Tangled in the Safety Net

One of the blogs most recently added to my blogroll is “Birth Sense,” previously, “The Midwife Next Door,” and I’m glad I’ve found it. In a recent post, she details a birth story, illustrating that the “safety net” of a hospital may not always function like it should.

In most hospitals today, you will see a central monitoring station with nurses clustered around it, eyes fixated on the monitor screen.  Rather than spending this time in one-to-one assessment of their patient, observing the whole picture of how things are going, they focus on one element of the labor–the fetal heart rate.  Where is the physician?  At the office, or elsewhere, while the nurse is expected to monitor and identify problems with the labor and notify the physician if problems arise.

This is one common misunderstanding regarding home vs. hospital birth.  Many women feel safer in the hospital because they have emergency services immediately available.  But if you have an emergency and your physician is not at your bedside, who is going to perform emergency surgery?  The nurse? The anesthesiologist?  No, you will have to wait until your physician is summoned and arrives at the hospital, assesses you, and makes the decision to perform a c-section…..

I paged the chief again.  I called my supervisor again.  No other doctors were  on the floor, or I would have begged one of them to help.  No one was answering my calls.  I finally called Brianna’s physician again and told her that I had notified the OB chief  and the nursing supervisor that she was refusing to come in.  Very angry now, she hung up on me.  A few minutes later she walked into Brianna’s labor room.  I still had not heard back from the OB chief, and the nursing supervisor was also trying to reach him….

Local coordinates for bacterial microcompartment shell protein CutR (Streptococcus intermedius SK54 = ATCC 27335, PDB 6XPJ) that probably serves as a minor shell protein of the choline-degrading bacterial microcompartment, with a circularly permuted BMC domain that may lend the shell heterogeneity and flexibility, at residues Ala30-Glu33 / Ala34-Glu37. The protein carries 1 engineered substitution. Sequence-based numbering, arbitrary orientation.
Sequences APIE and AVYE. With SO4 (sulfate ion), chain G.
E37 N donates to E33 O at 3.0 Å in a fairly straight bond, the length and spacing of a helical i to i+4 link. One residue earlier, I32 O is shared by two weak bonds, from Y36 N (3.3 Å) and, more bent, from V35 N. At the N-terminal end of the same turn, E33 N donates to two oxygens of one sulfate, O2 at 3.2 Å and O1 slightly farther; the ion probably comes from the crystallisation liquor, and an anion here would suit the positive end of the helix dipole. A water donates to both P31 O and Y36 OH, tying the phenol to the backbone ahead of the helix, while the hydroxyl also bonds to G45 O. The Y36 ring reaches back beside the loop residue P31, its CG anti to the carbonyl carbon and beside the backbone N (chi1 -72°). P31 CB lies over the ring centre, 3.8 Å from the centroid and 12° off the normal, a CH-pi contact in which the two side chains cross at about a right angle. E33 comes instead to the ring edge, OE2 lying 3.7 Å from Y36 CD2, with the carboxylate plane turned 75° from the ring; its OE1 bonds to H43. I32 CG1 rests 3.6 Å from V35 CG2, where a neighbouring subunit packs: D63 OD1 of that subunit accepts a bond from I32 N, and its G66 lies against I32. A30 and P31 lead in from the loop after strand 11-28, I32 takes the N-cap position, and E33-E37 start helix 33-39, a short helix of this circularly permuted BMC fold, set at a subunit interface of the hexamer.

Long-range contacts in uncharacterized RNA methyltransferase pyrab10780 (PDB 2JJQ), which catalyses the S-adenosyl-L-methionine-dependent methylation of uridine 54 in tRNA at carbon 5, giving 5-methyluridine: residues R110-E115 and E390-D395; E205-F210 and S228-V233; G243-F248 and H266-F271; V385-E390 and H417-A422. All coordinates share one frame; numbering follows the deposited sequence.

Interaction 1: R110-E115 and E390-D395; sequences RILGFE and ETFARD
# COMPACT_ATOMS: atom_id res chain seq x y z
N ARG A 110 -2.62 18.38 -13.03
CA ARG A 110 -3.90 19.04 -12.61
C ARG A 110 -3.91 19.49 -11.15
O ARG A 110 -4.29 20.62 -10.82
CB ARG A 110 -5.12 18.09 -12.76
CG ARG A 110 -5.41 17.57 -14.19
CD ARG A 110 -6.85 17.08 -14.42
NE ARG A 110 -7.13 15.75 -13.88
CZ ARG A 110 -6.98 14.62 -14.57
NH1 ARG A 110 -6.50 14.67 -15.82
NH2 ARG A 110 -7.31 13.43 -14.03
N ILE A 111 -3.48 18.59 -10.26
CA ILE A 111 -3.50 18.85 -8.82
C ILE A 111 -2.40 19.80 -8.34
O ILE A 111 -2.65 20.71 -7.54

Click here to read the rest of the story.


6 Responses

  1. The link isn’t working. It’s going to a weird page

  2. Thanks for the link, its been added to my reading list! (the snow on your page is making me think I’m getting a migraine!)

  3. I’ve really been enjoying her writing – though it’s scary and depressing! It’s so true what you say about monitoring – homebirth monitoring is so much better. In hospital, it’s just a machine and an occasional nurse check. At home, it’s constant gentle observation by the midwife. No contest. And when there are problems, which are almost always non-emergency due to the lack of harmful interventions, we just go to the hospital – it’s just as fast as if we were in-hospital.

    • When we had a true emergency at home the time between when the emergency was spotted to when baby was out, transfered to hospital (via 911 call and ambulance) and intubated in the ER was less than the recommended 30 minutes from decision to insecion for an emergency c-section (about 17 minutes all told). My husband and I have no doubt that, even in this life threatening situation, we were still better off at home with a midwife team trained to deal with it and focused entirely upon my baby (instead of there for five minutes inbetween focusing on other patients). (although I understand in life threatening situations this is not always or even mostly the case and a hospital is the safest place for emergencies and most complications)

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